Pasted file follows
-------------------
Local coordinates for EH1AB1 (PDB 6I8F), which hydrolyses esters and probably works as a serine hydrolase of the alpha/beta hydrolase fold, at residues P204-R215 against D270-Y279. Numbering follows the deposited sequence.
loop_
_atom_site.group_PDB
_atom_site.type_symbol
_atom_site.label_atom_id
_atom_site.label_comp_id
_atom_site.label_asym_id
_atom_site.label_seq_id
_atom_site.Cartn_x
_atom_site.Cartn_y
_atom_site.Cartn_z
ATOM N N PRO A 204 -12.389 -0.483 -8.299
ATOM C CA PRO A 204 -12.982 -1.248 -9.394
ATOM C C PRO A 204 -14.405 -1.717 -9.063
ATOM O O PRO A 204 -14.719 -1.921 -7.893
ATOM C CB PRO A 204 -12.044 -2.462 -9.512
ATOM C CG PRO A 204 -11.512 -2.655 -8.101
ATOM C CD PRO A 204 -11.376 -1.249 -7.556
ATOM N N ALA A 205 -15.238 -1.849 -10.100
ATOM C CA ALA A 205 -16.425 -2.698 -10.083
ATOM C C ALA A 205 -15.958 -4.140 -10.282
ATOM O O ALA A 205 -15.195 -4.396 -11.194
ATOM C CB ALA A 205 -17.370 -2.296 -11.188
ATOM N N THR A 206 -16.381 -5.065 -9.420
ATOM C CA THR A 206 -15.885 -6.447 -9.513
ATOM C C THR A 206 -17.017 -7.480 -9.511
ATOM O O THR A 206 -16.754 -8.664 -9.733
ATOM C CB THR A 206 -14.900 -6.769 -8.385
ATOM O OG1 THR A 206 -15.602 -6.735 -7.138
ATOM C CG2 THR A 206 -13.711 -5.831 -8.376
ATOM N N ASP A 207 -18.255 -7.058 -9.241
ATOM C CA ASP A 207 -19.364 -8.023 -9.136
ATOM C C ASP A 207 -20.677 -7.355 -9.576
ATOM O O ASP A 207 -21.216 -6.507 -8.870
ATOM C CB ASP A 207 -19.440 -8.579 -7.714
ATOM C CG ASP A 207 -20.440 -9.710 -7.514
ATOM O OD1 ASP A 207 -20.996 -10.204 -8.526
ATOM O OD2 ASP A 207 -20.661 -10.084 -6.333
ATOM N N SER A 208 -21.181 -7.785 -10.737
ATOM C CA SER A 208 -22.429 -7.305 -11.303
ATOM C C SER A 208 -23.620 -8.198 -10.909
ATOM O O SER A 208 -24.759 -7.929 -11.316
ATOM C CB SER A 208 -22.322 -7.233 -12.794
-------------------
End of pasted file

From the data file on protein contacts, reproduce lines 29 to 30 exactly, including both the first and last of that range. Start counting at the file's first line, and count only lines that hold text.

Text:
ATOM O OG1 THR A 206 -15.602 -6.735 -7.138
ATOM C CG2 THR A 206 -13.711 -5.831 -8.376